Stable pediatric kidney transplant recipients run higher urine indoleamine 2, 3 dioxygenase (IDO) levels than healthy children

Eihab Al Khasawneh, Sushil Gupta, Sanjeev Y. Tuli, Amir H. Shahlaee, Timothy J. Garrett, Kenneth B. Schechtman, Vikas R. Dharnidharka

Research output: Contribution to journalArticlepeer-review

3 Scopus citations

Abstract

Immune cells utilize the IDO enzymatic conversion of trp to kyn to determine T-cell activation vs. anergy/apoptosis. In prior studies, urine IDO levels were higher in rejecting renal allografts than in stable state. However, urine IDO levels in healthy subjects or children are unknown. As a corollary to a larger longitudinal and prospective study of serum and urine IDO levels for transplant immune monitoring, here, we analyzed the difference between urine IDO levels in stable post-transplant vs. healthy children. IDO levels were measured by tandem mass spectrometry and expressed as kyn/trp ratios. We compared one-time urine samples, from 34 well children at general pediatric clinics, to the first-month post-transplant urine samples from 18 children, while in stable state (no acute rejection or major infection event in next 30 days). Urine kyn/trp ratios were significantly higher in stable children in first-month post-kidney transplant (median 16.6, range 3.9-44.0) vs. healthy children (median 9.2, range 3.51-17.0; p = 0.0057 by nonparametric Mann-Whitney test). Higher urine IDO levels even with stable transplant suggest a continuous ongoing low-grade allorecognition/inflammatory process. Our data also provide baseline urine IDO levels in healthy subjects for use in future studies.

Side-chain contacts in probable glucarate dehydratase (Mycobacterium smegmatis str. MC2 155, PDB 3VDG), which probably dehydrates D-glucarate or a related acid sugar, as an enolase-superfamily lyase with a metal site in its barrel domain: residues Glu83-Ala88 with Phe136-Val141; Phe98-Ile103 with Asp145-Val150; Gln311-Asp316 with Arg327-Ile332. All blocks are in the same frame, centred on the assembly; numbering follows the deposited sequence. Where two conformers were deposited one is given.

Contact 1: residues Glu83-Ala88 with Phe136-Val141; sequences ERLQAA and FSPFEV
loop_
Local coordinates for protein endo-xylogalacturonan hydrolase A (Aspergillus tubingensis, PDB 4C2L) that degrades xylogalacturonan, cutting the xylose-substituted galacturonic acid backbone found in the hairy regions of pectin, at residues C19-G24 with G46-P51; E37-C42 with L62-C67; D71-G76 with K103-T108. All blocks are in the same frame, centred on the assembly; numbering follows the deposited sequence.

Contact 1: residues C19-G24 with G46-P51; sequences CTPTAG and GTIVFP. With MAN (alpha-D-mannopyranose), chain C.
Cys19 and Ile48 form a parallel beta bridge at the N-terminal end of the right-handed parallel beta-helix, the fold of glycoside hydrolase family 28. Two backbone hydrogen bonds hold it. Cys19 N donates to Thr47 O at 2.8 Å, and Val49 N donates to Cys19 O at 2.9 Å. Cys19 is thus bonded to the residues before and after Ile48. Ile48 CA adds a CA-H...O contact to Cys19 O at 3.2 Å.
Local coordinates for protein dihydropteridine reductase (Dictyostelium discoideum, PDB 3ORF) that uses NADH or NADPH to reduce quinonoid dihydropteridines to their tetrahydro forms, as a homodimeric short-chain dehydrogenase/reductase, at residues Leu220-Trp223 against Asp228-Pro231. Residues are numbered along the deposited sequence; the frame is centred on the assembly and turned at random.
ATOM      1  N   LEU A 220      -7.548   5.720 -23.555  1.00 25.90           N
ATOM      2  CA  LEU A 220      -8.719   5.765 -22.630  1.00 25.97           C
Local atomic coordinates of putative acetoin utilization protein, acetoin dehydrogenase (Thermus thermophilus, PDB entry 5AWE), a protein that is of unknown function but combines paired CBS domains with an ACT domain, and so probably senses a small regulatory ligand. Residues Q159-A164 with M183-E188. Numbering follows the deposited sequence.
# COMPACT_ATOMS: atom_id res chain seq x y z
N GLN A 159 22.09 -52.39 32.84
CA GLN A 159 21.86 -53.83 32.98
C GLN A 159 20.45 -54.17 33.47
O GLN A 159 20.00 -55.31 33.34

Original languageEnglish
Pages (from-to)254-257
Number of pages4
JournalPediatric transplantation
Volume18
Issue number3
DOIs
StatePublished - 2014

Keywords

  • indoleamine 2, 3 dioxygenase
  • pediatric
  • transplant
  • urine

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